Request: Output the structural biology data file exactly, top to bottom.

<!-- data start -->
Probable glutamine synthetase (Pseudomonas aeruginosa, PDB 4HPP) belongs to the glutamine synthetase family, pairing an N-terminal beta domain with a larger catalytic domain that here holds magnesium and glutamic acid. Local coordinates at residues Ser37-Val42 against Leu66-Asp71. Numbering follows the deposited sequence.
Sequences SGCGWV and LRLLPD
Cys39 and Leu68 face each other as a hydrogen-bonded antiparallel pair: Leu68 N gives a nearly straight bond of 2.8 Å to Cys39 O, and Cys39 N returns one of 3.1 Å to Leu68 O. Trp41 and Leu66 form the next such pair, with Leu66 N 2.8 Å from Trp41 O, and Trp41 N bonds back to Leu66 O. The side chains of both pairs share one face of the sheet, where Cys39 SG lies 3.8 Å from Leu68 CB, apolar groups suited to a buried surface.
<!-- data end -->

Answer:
Probable glutamine synthetase (Pseudomonas aeruginosa, PDB 4HPP) belongs to the glutamine synthetase family, pairing an N-terminal beta domain with a larger catalytic domain that here holds magnesium and glutamic acid. Local coordinates at residues Ser37-Val42 against Leu66-Asp71. Numbering follows the deposited sequence.
Sequences SGCGWV and LRLLPD
Cys39 and Leu68 face each other as a hydrogen-bonded antiparallel pair: Leu68 N gives a nearly straight bond of 2.8 Å to Cys39 O, and Cys39 N returns one of 3.1 Å to Leu68 O. Trp41 and Leu66 form the next such pair, with Leu66 N 2.8 Å from Trp41 O, and Trp41 N bonds back to Leu66 O. The side chains of both pairs share one face of the sheet, where Cys39 SG lies 3.8 Å from Leu68 CB, apolar groups suited to a buried surface.